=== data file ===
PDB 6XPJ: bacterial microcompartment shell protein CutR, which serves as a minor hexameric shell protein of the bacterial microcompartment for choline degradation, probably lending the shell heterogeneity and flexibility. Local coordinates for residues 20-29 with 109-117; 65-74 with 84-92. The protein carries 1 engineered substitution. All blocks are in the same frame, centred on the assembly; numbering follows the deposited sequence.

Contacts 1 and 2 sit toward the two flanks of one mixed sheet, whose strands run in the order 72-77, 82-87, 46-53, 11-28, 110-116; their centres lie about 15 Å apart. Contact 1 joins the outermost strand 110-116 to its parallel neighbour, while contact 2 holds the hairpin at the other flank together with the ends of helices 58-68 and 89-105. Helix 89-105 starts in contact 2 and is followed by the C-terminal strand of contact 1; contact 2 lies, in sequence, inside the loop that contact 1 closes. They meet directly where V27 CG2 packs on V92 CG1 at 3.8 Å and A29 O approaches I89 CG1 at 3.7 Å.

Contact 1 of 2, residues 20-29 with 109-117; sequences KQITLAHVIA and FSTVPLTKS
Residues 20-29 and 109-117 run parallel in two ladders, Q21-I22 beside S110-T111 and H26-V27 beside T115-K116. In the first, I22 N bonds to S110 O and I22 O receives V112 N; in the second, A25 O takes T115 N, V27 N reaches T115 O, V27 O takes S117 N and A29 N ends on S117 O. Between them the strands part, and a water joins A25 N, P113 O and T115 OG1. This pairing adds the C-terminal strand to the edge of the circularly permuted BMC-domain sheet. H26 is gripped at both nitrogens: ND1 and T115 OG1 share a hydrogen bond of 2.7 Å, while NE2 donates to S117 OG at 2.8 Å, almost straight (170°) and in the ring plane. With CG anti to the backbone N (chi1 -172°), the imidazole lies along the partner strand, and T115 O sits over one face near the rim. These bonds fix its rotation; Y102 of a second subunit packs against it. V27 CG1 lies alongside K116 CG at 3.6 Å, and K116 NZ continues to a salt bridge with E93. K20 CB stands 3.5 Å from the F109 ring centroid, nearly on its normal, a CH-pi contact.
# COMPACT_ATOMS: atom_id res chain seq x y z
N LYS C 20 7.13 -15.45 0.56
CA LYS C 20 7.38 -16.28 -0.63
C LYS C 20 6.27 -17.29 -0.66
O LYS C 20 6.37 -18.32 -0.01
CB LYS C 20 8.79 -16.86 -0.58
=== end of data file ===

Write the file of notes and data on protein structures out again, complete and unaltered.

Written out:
PDB 6XPJ: bacterial microcompartment shell protein CutR, which serves as a minor hexameric shell protein of the bacterial microcompartment for choline degradation, probably lending the shell heterogeneity and flexibility. Local coordinates for residues 20-29 with 109-117; 65-74 with 84-92. The protein carries 1 engineered substitution. All blocks are in the same frame, centred on the assembly; numbering follows the deposited sequence.

Contacts 1 and 2 sit toward the two flanks of one mixed sheet, whose strands run in the order 72-77, 82-87, 46-53, 11-28, 110-116; their centres lie about 15 Å apart. Contact 1 joins the outermost strand 110-116 to its parallel neighbour, while contact 2 holds the hairpin at the other flank together with the ends of helices 58-68 and 89-105. Helix 89-105 starts in contact 2 and is followed by the C-terminal strand of contact 1; contact 2 lies, in sequence, inside the loop that contact 1 closes. They meet directly where V27 CG2 packs on V92 CG1 at 3.8 Å and A29 O approaches I89 CG1 at 3.7 Å.

Contact 1 of 2, residues 20-29 with 109-117; sequences KQITLAHVIA and FSTVPLTKS
Residues 20-29 and 109-117 run parallel in two ladders, Q21-I22 beside S110-T111 and H26-V27 beside T115-K116. In the first, I22 N bonds to S110 O and I22 O receives V112 N; in the second, A25 O takes T115 N, V27 N reaches T115 O, V27 O takes S117 N and A29 N ends on S117 O. Between them the strands part, and a water joins A25 N, P113 O and T115 OG1. This pairing adds the C-terminal strand to the edge of the circularly permuted BMC-domain sheet. H26 is gripped at both nitrogens: ND1 and T115 OG1 share a hydrogen bond of 2.7 Å, while NE2 donates to S117 OG at 2.8 Å, almost straight (170°) and in the ring plane. With CG anti to the backbone N (chi1 -172°), the imidazole lies along the partner strand, and T115 O sits over one face near the rim. These bonds fix its rotation; Y102 of a second subunit packs against it. V27 CG1 lies alongside K116 CG at 3.6 Å, and K116 NZ continues to a salt bridge with E93. K20 CB stands 3.5 Å from the F109 ring centroid, nearly on its normal, a CH-pi contact.
# COMPACT_ATOMS: atom_id res chain seq x y z
N LYS C 20 7.13 -15.45 0.56
CA LYS C 20 7.38 -16.28 -0.63
C LYS C 20 6.27 -17.29 -0.66
O LYS C 20 6.37 -18.32 -0.01
CB LYS C 20 8.79 -16.86 -0.58